Read about how growing up in Hackney and his connection with Hackney Quest have influenced the creative choices of the actor, writer, director and choreographer.

Lanre Malaolu: ‘I have this impulse to understand who I am’

The actor, writer, director, and choreographer on the influence that growing up in Hackney has had on his creative choices

by Jordana Seal/April 11, 2024

Lanre Malaolu commands attention not with his list of accolades (actor, choreographer, playwright, and filmmaker), but with the striking rhythm of his speech, which makes him sound like he is on stage, and you are his audience. He refers to this as his ‘energy’. His creativity, he says, his hands gesturing, “started from expression, expressing energy, and that energy grew into wanting to connect and understand and tell emotionally full stories through theatre and through film.”

Malaolu, who publicly hides his age to prevent being “put in a box”, first discovered this “energy” at his secondary school, Cardinal Pole in Hackney, when he realised that his need to constantly move and speak could be channelled into acting.

“I will never forget when this outside film crew came in [to school], and they were casting for this short film. You got some brothers who were like, ‘fuck it, I wanna try’, so there was this long line,” he says. “I auditioned, and out of everyone, I got it, and we ended up filming this short film in the school. There was something about achieving that as a young black boy. Being able to do it and do the work and explore and express and be on camera and just learn about the arts that really stayed with me.”

Afterwards, Malaolu’s mother started taking him to Anna Scher Theatre School every Saturday. The school is synonymous with nurturing the talent of working-class artists, but to Malaolu, it was simply a place that taught him how to express himself.

“Anna Scher was my first experience of connecting with different people to tell a story,” he says. What he loved about the Saturday classes was, he says: “walking into a room with 25 different people who had their own independent and unique energy within that energy of wanting to express and connect.”

Malaolu values collaborating with like-minded artists. Pic: Daniel Lloyd

His creative journey has always been rooted in trying to understand himself from an emotional perspective, express his feelings, and connect with others, he says. It is these three things that drive him. Speaking in a melodic pace, he says: “I don’t wake up and go, I want to tell stories about my community. It’s more I have this impulse to want to understand who I am, to understand the emotions that I’m going through, to understand the person that I’m growing into, to understand the things I held back from emotionally in the past, and the things that I’m holding back from in the now.” Each phrase accompanied by a whole-body movement not unlike dancing.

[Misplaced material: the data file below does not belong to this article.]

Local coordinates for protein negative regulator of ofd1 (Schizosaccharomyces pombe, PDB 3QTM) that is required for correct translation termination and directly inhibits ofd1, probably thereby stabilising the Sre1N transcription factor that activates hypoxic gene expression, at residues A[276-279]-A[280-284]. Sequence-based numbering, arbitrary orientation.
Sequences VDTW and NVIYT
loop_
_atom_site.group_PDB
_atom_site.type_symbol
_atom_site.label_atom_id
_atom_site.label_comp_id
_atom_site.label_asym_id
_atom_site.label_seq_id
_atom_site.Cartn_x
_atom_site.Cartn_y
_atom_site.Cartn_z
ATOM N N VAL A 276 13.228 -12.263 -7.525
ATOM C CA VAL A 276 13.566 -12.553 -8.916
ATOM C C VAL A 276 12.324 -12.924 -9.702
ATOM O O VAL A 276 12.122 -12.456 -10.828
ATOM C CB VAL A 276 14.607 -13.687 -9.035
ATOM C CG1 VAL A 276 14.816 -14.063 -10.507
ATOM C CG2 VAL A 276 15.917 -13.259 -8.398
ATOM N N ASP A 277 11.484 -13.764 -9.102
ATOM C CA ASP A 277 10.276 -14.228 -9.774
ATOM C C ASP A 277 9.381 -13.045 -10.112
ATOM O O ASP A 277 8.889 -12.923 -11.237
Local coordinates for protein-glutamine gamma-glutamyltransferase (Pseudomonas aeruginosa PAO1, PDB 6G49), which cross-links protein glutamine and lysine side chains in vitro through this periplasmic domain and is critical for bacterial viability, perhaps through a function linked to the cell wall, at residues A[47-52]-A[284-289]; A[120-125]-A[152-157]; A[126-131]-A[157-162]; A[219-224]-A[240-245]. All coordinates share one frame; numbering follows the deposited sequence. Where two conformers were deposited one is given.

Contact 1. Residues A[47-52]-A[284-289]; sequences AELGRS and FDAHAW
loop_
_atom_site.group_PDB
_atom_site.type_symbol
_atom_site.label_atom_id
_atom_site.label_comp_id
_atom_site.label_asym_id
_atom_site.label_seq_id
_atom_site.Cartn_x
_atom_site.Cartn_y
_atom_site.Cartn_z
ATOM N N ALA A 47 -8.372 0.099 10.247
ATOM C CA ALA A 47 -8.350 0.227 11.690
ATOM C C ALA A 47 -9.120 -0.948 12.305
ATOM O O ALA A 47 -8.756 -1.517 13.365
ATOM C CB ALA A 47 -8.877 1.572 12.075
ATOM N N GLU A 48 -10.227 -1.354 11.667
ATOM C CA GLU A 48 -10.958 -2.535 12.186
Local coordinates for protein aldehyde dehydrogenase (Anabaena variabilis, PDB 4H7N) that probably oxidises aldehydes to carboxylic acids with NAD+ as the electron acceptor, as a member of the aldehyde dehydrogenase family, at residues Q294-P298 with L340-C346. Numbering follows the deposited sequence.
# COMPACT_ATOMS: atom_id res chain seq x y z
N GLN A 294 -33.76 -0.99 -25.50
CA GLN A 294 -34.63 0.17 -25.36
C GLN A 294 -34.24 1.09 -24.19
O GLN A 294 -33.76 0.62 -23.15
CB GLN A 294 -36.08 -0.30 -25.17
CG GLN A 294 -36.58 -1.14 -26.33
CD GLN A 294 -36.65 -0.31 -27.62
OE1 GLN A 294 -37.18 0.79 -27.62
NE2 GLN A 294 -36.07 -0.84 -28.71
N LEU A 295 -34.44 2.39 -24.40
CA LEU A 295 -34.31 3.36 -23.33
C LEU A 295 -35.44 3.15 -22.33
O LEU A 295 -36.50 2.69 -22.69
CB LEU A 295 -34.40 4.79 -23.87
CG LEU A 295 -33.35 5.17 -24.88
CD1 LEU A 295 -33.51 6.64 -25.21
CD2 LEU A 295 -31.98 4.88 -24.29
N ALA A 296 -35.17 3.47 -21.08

Growing up in Hackney has had a subconscious and sometimes conscious influence on his work, he says. “Hackney is not the Hackney it was,” he stresses. “I grew up in the hood, and I use the word the hood. So growing up, it was a lot. It was really challenging; it wasn’t hipsterville, and there were times when you were afraid to walk down Dalston Junction after 9pm.

“But brotherhood is a really important part [of Hackney], there’s a magnet,” he says. “These men with all these different experiences gravitate towards each other into this ‘gang’, when it’s just these young lost black boys trying to find brotherhood. Brotherhood and connection, it’s all about connection.”

This feeling of connection is the backbone of Malaolu’s short film, The Circle, which came out in 2020. The film tells the story of two black brothers growing up on a council estate in Hackney. Exploring themes of mental health, family dynamics and dreams, the film uses movement and distinctive speech rhythms to delve into these emotionally complex topics – much like Malaolu himself.  

“I always wanted to tell the story about young boys growing up in Hackney and who they are, not who the media say they are. Who they are from their mouths and their bodies, because in the media black bodies are brutalised or brutalising but we don’t see black bodies expressing and connecting with themselves and with each other.”

To tell this story, Malaolu reconnected with Hackney Quest, a charity that provides members of the community with the support they need to positively deal with challenges they may face. Hackney Quest was a key part of Malaolu’s childhood, and he fondly remembers the support they gave him.

“Hackney Quest should be talked about. The things they achieve and the people who have gone through them are incredible, myself included.”

During the casting process for The Circle, he contacted the charity, asking if they knew any boys who would feel comfortable telling this story. They put him in touch with the two brothers that the film centres around.

This film, he says, tells the stories that “I’ve felt in my body, that I’ve wanted to say and tell but I’ve never seen, and I know that these boys want to tell.

“What I’m doing right now is living the fullness of who I am,” he says. “There’s a swirl of energy in my body that I feel every day, and through writing, creating, and collaborating, I’m letting it out.”

Read the article on East London Lines